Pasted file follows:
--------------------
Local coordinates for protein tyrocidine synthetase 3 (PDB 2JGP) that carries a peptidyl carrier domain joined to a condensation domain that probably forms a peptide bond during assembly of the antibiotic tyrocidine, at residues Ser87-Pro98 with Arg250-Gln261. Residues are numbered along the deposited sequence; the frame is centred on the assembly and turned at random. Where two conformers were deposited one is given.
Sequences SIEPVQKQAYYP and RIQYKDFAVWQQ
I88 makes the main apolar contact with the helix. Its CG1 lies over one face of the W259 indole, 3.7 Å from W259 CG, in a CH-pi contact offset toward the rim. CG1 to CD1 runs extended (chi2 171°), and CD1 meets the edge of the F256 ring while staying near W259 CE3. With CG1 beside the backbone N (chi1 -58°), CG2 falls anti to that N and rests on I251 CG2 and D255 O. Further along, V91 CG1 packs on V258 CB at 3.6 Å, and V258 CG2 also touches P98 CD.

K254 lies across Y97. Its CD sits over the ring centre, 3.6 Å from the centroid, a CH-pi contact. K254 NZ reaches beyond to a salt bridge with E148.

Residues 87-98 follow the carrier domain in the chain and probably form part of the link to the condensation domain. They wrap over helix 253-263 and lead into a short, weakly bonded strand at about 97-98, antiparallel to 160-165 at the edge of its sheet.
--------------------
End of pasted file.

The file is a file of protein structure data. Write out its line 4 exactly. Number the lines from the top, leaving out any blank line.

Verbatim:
K254 lies across Y97. Its CD sits over the ring centre, 3.6 Å from the centroid, a CH-pi contact. K254 NZ reaches beyond to a salt bridge with E148.